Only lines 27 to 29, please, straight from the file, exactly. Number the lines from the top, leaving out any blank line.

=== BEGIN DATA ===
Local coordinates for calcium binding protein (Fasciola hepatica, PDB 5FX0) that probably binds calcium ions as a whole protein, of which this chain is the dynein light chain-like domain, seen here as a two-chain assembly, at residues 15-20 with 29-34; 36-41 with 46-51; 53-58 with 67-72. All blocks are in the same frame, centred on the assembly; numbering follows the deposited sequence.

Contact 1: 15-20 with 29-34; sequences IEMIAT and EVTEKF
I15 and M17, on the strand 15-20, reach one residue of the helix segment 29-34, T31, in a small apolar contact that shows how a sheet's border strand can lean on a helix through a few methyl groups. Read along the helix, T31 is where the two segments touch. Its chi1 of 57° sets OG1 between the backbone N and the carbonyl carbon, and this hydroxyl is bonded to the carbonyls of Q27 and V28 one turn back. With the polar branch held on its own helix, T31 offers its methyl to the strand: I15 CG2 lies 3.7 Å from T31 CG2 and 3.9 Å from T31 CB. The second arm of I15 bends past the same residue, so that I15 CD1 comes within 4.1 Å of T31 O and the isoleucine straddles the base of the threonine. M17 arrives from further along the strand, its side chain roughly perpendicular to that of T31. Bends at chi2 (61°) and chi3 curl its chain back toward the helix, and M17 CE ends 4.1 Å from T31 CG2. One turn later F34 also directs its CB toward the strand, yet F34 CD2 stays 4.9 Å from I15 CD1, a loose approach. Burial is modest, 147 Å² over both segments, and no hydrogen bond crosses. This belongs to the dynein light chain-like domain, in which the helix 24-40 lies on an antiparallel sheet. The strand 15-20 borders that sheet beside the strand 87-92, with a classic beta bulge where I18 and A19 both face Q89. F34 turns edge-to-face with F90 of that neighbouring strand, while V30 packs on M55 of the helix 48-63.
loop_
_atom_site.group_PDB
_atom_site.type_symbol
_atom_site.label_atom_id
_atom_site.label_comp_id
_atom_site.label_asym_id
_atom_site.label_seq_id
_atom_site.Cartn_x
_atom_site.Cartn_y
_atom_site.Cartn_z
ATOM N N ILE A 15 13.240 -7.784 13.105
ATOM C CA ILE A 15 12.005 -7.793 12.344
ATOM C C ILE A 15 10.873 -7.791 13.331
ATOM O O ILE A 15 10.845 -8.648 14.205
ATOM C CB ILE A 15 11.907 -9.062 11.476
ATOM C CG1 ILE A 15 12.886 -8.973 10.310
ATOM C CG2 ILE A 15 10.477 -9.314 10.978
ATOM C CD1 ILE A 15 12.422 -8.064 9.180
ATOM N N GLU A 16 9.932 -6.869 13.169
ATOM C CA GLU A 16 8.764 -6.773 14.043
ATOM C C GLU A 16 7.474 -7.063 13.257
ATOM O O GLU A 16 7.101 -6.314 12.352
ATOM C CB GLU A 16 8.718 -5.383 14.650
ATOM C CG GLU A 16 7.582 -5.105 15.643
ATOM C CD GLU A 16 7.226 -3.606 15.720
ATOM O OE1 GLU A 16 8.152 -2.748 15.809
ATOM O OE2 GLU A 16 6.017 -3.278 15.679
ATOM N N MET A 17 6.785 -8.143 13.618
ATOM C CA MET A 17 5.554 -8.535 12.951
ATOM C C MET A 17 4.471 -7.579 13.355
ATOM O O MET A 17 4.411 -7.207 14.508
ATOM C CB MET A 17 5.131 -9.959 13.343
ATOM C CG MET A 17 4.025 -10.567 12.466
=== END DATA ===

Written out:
ATOM C CG GLU A 16 7.582 -5.105 15.643
ATOM C CD GLU A 16 7.226 -3.606 15.720
ATOM O OE1 GLU A 16 8.152 -2.748 15.809